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[A] s director of Janelia Research Campus, part of the Howard Hughes Medical Institute, [Gerry Rubin has] spent the last years leading a team that’s mapping out the fly brain’s physical wiring, down to the very last neuron.
million connections between them. The so-called “connectome” corresponds to the fly’s hemibrain, a region that’s about 728 micrometers across — the size of a dust mite, or the thickness of two strands of hair. It’s about a third of the total fly brain, and contains many of the critical regions responsible for memory, navigation and learning.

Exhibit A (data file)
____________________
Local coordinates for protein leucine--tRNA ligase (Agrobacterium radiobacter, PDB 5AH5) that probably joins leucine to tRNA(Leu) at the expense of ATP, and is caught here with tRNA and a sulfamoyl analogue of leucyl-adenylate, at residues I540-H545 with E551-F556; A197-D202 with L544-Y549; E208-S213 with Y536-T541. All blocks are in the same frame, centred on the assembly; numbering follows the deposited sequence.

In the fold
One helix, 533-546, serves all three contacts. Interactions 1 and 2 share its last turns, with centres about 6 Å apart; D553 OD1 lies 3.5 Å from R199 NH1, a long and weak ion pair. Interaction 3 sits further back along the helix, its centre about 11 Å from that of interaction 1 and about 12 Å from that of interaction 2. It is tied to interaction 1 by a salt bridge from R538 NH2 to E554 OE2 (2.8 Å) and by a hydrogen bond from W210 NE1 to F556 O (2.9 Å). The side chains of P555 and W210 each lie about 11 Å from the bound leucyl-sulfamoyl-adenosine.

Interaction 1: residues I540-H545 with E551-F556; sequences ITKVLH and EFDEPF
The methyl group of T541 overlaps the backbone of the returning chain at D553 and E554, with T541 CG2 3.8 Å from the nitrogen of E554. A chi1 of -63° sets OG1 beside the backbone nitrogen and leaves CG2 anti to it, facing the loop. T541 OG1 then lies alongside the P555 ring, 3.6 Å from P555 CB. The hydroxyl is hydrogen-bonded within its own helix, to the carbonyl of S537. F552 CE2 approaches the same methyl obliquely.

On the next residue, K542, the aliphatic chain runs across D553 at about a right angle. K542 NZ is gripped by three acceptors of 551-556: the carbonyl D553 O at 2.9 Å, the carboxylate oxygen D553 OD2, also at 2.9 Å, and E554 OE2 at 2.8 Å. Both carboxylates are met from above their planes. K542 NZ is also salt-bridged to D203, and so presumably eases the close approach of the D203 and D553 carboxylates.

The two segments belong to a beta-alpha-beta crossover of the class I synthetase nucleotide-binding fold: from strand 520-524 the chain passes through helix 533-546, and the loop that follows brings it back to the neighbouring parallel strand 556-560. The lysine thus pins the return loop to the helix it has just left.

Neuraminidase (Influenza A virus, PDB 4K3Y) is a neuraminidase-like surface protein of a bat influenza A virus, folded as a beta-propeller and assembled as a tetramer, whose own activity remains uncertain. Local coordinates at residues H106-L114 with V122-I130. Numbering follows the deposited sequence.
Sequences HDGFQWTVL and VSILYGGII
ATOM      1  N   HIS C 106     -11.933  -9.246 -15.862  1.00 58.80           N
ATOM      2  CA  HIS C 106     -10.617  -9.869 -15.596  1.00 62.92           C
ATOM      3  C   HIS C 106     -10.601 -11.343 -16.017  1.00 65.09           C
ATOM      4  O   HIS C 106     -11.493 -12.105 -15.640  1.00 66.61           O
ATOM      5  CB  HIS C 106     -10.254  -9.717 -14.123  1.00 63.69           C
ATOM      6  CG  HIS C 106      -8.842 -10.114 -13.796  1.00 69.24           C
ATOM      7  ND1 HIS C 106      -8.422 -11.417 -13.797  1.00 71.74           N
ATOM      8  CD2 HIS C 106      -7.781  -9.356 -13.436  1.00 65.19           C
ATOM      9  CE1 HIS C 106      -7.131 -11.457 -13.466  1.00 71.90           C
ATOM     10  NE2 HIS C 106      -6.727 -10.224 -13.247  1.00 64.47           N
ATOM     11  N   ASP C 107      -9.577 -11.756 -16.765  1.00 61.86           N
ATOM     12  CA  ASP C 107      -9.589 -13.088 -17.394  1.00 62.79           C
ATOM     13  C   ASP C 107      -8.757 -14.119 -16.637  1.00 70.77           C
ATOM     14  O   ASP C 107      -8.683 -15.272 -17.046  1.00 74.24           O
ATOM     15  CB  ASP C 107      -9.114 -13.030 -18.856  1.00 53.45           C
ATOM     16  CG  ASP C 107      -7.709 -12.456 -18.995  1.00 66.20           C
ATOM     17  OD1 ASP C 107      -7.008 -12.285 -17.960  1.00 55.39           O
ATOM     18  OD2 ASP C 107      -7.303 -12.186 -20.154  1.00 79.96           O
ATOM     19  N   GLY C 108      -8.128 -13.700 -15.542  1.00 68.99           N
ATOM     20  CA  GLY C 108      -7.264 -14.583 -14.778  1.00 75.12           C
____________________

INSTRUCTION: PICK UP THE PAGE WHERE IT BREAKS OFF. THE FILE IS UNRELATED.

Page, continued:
Researchers like Rubin believe a physical blueprint of the brain could become a foundational resource for neuroscientists — doing for brain science what genome sequences have done for genetics. The argument is that to get anywhere with understanding brain circuits, you first need to know what the circuits are, and what kinds of cells they join. That physical schematic becomes a roadmap for all kinds of inquiries, Rubin says — anything from understanding the role of the brain’s wiring in psychiatric disorders to how our brains store memories.
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